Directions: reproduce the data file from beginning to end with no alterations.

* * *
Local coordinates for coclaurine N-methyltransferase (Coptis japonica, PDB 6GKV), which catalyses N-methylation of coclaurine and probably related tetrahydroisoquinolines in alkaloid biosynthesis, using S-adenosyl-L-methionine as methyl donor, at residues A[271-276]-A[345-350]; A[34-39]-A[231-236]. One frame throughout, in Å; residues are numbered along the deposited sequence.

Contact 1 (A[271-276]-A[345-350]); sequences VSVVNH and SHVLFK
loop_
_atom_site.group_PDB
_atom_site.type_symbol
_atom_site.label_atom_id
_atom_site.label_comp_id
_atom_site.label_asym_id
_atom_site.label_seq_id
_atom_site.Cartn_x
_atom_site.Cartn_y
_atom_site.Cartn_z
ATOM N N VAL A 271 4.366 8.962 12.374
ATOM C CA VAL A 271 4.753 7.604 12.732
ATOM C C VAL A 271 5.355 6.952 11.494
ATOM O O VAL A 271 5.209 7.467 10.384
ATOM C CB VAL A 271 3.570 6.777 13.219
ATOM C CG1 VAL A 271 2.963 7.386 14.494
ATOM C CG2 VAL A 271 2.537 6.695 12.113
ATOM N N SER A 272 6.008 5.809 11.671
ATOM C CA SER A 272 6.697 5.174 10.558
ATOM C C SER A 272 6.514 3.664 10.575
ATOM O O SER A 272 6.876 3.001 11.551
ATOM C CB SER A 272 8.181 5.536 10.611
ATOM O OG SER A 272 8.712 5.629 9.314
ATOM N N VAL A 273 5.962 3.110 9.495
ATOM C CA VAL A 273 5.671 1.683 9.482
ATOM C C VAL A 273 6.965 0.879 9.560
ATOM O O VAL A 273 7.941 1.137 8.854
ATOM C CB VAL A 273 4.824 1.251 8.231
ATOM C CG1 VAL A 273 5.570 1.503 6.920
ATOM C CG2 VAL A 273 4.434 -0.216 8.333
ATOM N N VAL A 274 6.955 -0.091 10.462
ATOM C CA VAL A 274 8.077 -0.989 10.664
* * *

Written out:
Local coordinates for coclaurine N-methyltransferase (Coptis japonica, PDB 6GKV), which catalyses N-methylation of coclaurine and probably related tetrahydroisoquinolines in alkaloid biosynthesis, using S-adenosyl-L-methionine as methyl donor, at residues A[271-276]-A[345-350]; A[34-39]-A[231-236]. One frame throughout, in Å; residues are numbered along the deposited sequence.

Contact 1 (A[271-276]-A[345-350]); sequences VSVVNH and SHVLFK
loop_
_atom_site.group_PDB
_atom_site.type_symbol
_atom_site.label_atom_id
_atom_site.label_comp_id
_atom_site.label_asym_id
_atom_site.label_seq_id
_atom_site.Cartn_x
_atom_site.Cartn_y
_atom_site.Cartn_z
ATOM N N VAL A 271 4.366 8.962 12.374
ATOM C CA VAL A 271 4.753 7.604 12.732
ATOM C C VAL A 271 5.355 6.952 11.494
ATOM O O VAL A 271 5.209 7.467 10.384
ATOM C CB VAL A 271 3.570 6.777 13.219
ATOM C CG1 VAL A 271 2.963 7.386 14.494
ATOM C CG2 VAL A 271 2.537 6.695 12.113
ATOM N N SER A 272 6.008 5.809 11.671
ATOM C CA SER A 272 6.697 5.174 10.558
ATOM C C SER A 272 6.514 3.664 10.575
ATOM O O SER A 272 6.876 3.001 11.551
ATOM C CB SER A 272 8.181 5.536 10.611
ATOM O OG SER A 272 8.712 5.629 9.314
ATOM N N VAL A 273 5.962 3.110 9.495
ATOM C CA VAL A 273 5.671 1.683 9.482
ATOM C C VAL A 273 6.965 0.879 9.560
ATOM O O VAL A 273 7.941 1.137 8.854
ATOM C CB VAL A 273 4.824 1.251 8.231
ATOM C CG1 VAL A 273 5.570 1.503 6.920
ATOM C CG2 VAL A 273 4.434 -0.216 8.333
ATOM N N VAL A 274 6.955 -0.091 10.462
ATOM C CA VAL A 274 8.077 -0.989 10.664